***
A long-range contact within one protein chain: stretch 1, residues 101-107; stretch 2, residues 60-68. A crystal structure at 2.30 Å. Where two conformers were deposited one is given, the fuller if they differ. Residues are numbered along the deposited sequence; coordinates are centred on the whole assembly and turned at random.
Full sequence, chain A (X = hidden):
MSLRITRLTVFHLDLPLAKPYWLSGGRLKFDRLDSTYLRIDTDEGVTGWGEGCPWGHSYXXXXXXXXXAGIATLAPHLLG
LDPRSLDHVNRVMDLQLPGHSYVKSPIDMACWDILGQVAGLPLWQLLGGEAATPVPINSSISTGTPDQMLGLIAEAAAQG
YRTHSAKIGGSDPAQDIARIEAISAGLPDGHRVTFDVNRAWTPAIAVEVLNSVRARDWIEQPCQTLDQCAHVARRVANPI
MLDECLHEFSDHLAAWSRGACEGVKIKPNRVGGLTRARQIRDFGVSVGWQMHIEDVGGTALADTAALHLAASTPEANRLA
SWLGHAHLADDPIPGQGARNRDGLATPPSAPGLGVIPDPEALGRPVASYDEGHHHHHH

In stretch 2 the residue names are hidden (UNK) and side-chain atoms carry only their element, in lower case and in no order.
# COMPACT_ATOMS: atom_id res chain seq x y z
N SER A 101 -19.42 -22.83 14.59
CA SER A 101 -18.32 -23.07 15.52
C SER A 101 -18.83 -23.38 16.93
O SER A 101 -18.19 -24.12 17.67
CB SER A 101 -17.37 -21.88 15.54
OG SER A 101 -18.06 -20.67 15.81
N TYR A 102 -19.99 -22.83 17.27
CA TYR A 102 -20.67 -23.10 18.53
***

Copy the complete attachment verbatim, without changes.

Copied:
A long-range contact within one protein chain: stretch 1, residues 101-107; stretch 2, residues 60-68. A crystal structure at 2.30 Å. Where two conformers were deposited one is given, the fuller if they differ. Residues are numbered along the deposited sequence; coordinates are centred on the whole assembly and turned at random.
Full sequence, chain A (X = hidden):
MSLRITRLTVFHLDLPLAKPYWLSGGRLKFDRLDSTYLRIDTDEGVTGWGEGCPWGHSYXXXXXXXXXAGIATLAPHLLG
LDPRSLDHVNRVMDLQLPGHSYVKSPIDMACWDILGQVAGLPLWQLLGGEAATPVPINSSISTGTPDQMLGLIAEAAAQG
YRTHSAKIGGSDPAQDIARIEAISAGLPDGHRVTFDVNRAWTPAIAVEVLNSVRARDWIEQPCQTLDQCAHVARRVANPI
MLDECLHEFSDHLAAWSRGACEGVKIKPNRVGGLTRARQIRDFGVSVGWQMHIEDVGGTALADTAALHLAASTPEANRLA
SWLGHAHLADDPIPGQGARNRDGLATPPSAPGLGVIPDPEALGRPVASYDEGHHHHHH

In stretch 2 the residue names are hidden (UNK) and side-chain atoms carry only their element, in lower case and in no order.
# COMPACT_ATOMS: atom_id res chain seq x y z
N SER A 101 -19.42 -22.83 14.59
CA SER A 101 -18.32 -23.07 15.52
C SER A 101 -18.83 -23.38 16.93
O SER A 101 -18.19 -24.12 17.67
CB SER A 101 -17.37 -21.88 15.54
OG SER A 101 -18.06 -20.67 15.81
N TYR A 102 -19.99 -22.83 17.27
CA TYR A 102 -20.67 -23.10 18.53